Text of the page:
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Snowden 2.0: Japanese Journalist Has Been Living in Moscow Airport for Two Months

Japanese journalist Tetsuya Abo is pulling a Snowden – he’s been living in the transit section of Moscow’s Sheremetyevo airport for over two months now. The 36-year-old said in an interview that his stay is politically motivated – he does not want to go back home, and is requesting Russian citizenship instead.

“It has become impossible to tell the truth in Japan,” he told the media. “There is no such thing as truth in journalism, because you cannot write the truth because of a law of secrecy. The Japanese think that they live the right way and therefore do not see any problems, but you need to pay very close attention to see that something is wrong.”

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According to media reports, Abo has made the sterile zone of the airport his home since May, and authorities have no legal basis to kick him out of the international arrivals area. “A Japanese citizen is living off his own income,” airport administration said. “The airport has no problem with him staying. We expect that agencies responsible would handle the situation.”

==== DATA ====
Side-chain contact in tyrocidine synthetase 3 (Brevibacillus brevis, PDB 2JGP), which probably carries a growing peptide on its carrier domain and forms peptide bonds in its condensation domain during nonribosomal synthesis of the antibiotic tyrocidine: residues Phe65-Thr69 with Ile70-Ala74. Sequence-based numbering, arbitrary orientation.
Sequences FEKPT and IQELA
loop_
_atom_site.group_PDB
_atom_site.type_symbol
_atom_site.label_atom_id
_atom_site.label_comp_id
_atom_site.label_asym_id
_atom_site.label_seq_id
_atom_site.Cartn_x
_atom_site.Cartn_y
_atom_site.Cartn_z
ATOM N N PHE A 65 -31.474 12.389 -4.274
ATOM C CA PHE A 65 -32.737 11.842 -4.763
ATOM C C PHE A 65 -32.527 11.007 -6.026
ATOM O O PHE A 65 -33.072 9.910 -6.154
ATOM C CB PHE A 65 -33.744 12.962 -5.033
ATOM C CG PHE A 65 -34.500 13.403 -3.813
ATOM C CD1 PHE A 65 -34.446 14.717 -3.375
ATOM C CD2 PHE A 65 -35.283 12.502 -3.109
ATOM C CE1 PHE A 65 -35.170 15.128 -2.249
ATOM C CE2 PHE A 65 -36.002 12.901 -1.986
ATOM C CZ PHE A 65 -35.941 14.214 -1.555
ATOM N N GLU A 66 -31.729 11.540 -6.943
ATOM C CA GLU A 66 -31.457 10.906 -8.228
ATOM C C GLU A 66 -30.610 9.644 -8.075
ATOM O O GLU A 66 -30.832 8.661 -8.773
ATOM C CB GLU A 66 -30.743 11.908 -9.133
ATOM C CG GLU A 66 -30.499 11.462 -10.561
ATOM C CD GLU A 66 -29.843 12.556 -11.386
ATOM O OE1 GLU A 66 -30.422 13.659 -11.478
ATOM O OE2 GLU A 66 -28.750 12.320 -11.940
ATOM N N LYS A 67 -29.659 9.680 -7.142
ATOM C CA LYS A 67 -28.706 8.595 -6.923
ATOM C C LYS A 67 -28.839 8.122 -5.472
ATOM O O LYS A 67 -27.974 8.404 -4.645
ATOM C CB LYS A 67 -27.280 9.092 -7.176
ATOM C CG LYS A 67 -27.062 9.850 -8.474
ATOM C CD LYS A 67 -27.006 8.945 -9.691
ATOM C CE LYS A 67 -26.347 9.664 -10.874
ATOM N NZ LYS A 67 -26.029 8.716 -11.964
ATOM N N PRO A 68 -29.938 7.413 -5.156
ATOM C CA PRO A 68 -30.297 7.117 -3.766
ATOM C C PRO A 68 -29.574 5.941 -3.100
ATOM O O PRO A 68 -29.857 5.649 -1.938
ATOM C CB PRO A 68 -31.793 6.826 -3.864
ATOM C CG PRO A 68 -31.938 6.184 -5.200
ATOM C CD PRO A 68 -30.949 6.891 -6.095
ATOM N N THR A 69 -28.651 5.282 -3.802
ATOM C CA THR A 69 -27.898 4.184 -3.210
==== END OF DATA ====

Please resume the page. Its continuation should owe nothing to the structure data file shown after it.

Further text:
In 2013, former CIA agent Edward Snowden sought asylum in Russia too, after leaking classified information from the U.S. National Security Agency. He spent a total of 39 days in the transit section of Sheremetyevo airport, after which he was granted asylum in Russia for a year. Abo’s story is somewhat similar, but unlike Snowden, he doesn’t appear to be in any real danger outside of Russia. His decision to stay at the airport seems voluntary, not forced.

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Abo was in Moscow on Victory Day, and arrived at the airport on May 29. He purchased a ticket for a flight back home, and even got his boarding pass, but then he refused to board. His Russian guest was valid only until May 30, so he chose to remain at the airport. After two months at the place, Abo’s clothes are beginning to look worn. But the man can always be spotted in a tie and he keeps remnants of a few goodies in his bag.

When asked if he wanted to return to Japan, he said he wasn’t considering it even though he doesn’t have much money for food. “You know, for me, it is better to live like this, hungry, instead of going back to where it is all lies,” he said. “I worked for a large Japanese-American company. I’ve seen a lot on the inside. But as a journalist, I’m not allowed to write about it.”

 

“Actually, now I think more about how to obtain Russian citizenship,” he added. “You know, I even wrote a request to the government.” He’s still waiting for a response. In the meantime, he has a board with Russian words on it that read: “I’m hungry. Please give me food.”

Sources: Vesti.ru, Komsomolskaya Pravda

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